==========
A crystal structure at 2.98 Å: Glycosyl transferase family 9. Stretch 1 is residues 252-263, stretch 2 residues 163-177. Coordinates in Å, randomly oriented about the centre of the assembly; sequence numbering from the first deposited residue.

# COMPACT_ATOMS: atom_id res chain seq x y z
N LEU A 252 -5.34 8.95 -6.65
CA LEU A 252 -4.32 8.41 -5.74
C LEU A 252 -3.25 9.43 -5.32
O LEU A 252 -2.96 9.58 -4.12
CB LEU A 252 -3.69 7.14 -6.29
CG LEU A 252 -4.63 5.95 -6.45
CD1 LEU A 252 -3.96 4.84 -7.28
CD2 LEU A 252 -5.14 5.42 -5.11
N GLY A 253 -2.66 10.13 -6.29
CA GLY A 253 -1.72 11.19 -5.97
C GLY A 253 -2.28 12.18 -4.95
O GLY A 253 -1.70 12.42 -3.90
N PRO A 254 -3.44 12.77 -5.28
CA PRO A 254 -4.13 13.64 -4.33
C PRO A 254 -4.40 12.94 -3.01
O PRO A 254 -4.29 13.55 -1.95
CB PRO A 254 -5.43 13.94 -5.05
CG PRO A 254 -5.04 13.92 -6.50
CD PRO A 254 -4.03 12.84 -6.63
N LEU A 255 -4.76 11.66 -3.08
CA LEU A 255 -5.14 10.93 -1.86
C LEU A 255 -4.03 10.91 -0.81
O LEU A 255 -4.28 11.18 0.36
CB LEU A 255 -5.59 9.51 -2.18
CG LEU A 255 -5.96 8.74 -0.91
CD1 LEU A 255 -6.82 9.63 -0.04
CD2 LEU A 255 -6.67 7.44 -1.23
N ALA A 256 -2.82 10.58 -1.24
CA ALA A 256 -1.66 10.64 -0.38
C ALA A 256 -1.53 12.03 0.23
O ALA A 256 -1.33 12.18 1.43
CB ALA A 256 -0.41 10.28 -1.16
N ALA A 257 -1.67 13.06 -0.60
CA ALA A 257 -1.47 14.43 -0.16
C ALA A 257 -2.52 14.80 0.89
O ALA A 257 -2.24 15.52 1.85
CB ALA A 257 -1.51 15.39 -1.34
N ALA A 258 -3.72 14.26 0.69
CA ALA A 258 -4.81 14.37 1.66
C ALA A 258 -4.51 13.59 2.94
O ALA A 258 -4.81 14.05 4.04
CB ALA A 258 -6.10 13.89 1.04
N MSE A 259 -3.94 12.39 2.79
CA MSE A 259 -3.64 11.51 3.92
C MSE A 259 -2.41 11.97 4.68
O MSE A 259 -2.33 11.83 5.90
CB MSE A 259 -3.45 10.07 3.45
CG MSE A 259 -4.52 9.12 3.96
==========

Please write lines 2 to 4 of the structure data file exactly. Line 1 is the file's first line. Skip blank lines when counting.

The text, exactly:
# COMPACT_ATOMS: atom_id res chain seq x y z
N LEU A 252 -5.34 8.95 -6.65
CA LEU A 252 -4.32 8.41 -5.74